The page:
Full text of the study, “Pilot clinical and pharmacokinetic study of delat-9-tetrahydrocannabinol/cannabidiol nanoparticle oro-buccal spray in patients with advanced cancer experiencing uncontrolled pain,” appears in PLOS One. Additional information on cannabis for pain mitigation is available from NORML.



The Greens Urge Australia’s Federal Parliament To Legalize Adult-Use Cannabis

Australia is home to an emerging cannabis industry, although cannabis laws vary from state to state throughout the country. The most progressive region when it comes to cannabis policy can be found in the Australian Capital Territory (ACT), where cannabis was decriminalized in 2020.

In fact, as we previously reported, the University of Sydney is launching a free cannabis testing program for residents of ACT that want to test their cannabis. The goal of that program is to gather insight into what potencies and varieties of cannabis consumers are actually cultivating and/or consuming in Australia. That insight, in theory, will help lawmakers craft policies and regulations.

Leadership among The Australian Greens, or The Greens as the party is often referred to, is urging the nation’s government to legalize cannabis for adult use at the national level, and in the process, supersede any local prohibition policies. Per The Guardian:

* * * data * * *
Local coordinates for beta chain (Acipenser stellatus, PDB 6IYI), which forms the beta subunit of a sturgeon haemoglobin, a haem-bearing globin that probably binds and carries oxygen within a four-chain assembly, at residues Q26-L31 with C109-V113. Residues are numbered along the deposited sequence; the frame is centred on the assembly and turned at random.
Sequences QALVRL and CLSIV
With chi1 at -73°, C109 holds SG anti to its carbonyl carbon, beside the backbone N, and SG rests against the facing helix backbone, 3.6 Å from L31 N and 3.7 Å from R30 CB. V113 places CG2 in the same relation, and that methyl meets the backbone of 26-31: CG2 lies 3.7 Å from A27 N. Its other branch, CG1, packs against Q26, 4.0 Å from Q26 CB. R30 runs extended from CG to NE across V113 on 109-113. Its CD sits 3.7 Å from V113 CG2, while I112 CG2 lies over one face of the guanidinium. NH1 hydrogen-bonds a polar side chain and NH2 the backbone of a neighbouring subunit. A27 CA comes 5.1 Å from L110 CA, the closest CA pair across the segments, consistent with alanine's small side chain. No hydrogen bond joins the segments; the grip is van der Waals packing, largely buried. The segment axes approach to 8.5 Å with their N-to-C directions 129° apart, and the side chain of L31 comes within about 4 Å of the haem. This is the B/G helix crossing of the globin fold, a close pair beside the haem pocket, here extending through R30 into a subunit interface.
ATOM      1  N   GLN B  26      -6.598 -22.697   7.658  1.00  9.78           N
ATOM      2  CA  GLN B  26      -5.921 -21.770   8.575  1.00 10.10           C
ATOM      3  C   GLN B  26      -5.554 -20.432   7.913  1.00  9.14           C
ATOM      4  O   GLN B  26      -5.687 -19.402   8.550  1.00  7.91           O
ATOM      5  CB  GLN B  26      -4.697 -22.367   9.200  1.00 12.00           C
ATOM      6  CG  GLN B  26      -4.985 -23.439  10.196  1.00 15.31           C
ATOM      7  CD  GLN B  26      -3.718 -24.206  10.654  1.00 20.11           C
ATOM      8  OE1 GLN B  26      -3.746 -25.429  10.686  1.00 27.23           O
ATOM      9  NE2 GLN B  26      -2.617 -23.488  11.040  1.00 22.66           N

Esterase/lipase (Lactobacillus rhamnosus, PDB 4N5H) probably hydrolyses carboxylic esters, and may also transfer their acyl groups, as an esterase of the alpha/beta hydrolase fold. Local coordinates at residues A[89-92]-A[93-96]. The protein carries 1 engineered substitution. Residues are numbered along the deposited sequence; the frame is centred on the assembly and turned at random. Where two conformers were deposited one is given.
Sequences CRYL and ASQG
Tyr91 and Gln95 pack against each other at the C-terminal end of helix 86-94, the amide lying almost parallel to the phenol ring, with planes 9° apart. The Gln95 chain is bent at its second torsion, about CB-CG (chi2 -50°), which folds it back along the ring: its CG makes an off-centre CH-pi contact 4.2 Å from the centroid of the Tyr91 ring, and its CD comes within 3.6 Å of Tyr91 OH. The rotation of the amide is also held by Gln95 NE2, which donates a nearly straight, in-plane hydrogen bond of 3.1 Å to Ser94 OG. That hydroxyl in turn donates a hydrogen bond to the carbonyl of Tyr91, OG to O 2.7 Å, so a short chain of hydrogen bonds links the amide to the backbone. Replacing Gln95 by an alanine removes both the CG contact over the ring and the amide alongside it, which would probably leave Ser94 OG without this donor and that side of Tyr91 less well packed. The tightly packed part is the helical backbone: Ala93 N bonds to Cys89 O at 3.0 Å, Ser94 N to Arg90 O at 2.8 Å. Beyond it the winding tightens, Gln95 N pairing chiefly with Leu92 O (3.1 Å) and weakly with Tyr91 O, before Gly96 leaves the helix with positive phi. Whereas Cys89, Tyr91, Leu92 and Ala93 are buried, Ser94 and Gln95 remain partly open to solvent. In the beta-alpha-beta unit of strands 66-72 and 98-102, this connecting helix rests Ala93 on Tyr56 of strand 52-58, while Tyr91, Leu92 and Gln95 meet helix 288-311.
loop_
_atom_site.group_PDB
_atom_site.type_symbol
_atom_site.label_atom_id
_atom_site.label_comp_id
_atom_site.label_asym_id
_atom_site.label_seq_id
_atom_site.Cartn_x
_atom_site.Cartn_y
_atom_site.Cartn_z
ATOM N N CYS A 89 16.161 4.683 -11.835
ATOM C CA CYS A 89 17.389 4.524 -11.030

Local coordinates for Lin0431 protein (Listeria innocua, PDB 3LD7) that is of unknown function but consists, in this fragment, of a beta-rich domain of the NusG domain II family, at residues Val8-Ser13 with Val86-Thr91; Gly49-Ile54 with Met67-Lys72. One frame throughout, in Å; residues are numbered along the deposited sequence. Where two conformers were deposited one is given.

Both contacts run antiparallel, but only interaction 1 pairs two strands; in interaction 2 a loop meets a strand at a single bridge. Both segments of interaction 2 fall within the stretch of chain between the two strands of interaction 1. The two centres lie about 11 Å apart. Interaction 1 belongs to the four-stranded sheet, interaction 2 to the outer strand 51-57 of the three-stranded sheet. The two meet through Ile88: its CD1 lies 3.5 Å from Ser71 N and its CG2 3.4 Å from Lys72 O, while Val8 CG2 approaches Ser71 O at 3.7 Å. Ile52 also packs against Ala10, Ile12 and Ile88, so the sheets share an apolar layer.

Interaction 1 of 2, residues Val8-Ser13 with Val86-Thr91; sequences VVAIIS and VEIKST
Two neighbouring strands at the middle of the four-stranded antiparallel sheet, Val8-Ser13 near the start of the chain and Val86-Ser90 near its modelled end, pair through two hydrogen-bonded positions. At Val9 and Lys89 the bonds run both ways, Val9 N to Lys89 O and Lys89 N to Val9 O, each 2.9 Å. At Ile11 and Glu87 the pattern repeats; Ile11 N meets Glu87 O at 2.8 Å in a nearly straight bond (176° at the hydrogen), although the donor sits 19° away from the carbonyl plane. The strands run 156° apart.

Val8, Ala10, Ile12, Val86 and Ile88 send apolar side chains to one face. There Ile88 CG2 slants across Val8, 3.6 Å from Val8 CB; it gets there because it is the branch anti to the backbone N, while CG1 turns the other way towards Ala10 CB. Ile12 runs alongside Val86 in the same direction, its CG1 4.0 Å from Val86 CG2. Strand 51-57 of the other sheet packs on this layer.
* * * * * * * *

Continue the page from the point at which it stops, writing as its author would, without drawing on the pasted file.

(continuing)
As the minor party ramps up its campaign to legalise cannabis ahead of a planned private member’s bill to be introduced next year, the Greens’ justice spokesperson, David Shoebridge, said the advice from constitutional lawyer Patrick Keyzer paved the way for new federal laws.

The advice suggests that there are three commonwealth heads of power that would enable it to legalise and regulate cannabis use, with the clearest pathway via a part of section 51, which relates to copyrights, patents of inventions and designs, and trademarks.

Whether or not that proves to be a viable path to adult-use legalization in Australia is something that we will all have to wait and see. Even if there is a viable path to legalization in Australia, and the other claims by The Greens are accurate regarding federal law versus local law, the political will to pass a legalization measure still has to be in place, and that is likely not the case right now, unfortunately.

According to a poll conducted earlier this year by Essential Research, 55% of voters in Australia want cannabis to be legalized and regulated like alcohol. It’s a public policy and industry approach that is already working in Uruguay and Canada, as well as at the state-level in the United States.


university of sydney australia

University Of Sydney To Offer Free Cannabis Testing

The University of Sydney is launching a fairly robust study in an attempt to, as the university describes it, “investigate cannabis consumption, behaviours and attitudes among users.” Part of the study involves offering free, anonymous cannabis testing for people that cultivate their own cannabis in the Australian Capital Territory (ACT).